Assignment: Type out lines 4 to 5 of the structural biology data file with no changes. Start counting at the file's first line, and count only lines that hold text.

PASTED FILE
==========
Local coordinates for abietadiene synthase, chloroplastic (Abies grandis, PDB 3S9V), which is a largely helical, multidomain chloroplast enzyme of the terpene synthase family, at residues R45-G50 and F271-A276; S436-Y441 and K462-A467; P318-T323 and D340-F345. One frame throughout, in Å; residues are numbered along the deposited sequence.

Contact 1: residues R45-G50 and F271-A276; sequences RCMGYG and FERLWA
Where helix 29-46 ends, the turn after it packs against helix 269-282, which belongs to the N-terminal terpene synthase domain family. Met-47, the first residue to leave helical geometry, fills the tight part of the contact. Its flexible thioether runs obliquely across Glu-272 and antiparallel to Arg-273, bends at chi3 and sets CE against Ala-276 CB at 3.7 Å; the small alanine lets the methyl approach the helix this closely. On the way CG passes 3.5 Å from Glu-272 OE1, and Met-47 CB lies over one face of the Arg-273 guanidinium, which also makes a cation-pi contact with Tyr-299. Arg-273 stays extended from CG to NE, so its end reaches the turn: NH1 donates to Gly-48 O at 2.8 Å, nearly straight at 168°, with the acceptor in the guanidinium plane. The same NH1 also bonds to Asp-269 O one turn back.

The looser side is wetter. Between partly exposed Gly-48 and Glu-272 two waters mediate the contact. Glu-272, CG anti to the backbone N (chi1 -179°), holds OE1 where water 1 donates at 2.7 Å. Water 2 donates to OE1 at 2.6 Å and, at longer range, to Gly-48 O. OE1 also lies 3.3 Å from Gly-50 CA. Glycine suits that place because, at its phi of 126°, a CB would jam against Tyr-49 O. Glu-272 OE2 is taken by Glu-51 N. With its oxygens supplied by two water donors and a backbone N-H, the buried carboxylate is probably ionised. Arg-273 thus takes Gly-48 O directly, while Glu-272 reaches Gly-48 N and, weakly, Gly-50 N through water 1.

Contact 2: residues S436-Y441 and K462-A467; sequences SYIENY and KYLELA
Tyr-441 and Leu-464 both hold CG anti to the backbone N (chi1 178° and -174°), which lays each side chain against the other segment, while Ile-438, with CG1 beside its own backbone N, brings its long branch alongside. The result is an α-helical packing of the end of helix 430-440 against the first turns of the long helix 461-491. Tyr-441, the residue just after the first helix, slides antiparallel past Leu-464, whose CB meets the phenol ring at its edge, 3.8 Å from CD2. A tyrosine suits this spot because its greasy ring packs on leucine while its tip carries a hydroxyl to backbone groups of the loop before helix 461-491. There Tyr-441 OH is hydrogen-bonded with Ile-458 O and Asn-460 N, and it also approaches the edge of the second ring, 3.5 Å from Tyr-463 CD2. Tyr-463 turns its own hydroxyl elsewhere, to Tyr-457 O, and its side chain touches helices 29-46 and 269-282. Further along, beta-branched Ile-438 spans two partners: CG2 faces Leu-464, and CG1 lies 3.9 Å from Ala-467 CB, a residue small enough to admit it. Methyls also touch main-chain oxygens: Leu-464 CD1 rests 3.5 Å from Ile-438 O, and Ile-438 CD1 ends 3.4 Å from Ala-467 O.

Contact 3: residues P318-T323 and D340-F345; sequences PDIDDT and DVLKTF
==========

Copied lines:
The looser side is wetter. Between partly exposed Gly-48 and Glu-272 two waters mediate the contact. Glu-272, CG anti to the backbone N (chi1 -179°), holds OE1 where water 1 donates at 2.7 Å. Water 2 donates to OE1 at 2.6 Å and, at longer range, to Gly-48 O. OE1 also lies 3.3 Å from Gly-50 CA. Glycine suits that place because, at its phi of 126°, a CB would jam against Tyr-49 O. Glu-272 OE2 is taken by Glu-51 N. With its oxygens supplied by two water donors and a backbone N-H, the buried carboxylate is probably ionised. Arg-273 thus takes Gly-48 O directly, while Glu-272 reaches Gly-48 N and, weakly, Gly-50 N through water 1.

Contact 2: residues S436-Y441 and K462-A467; sequences SYIENY and KYLELA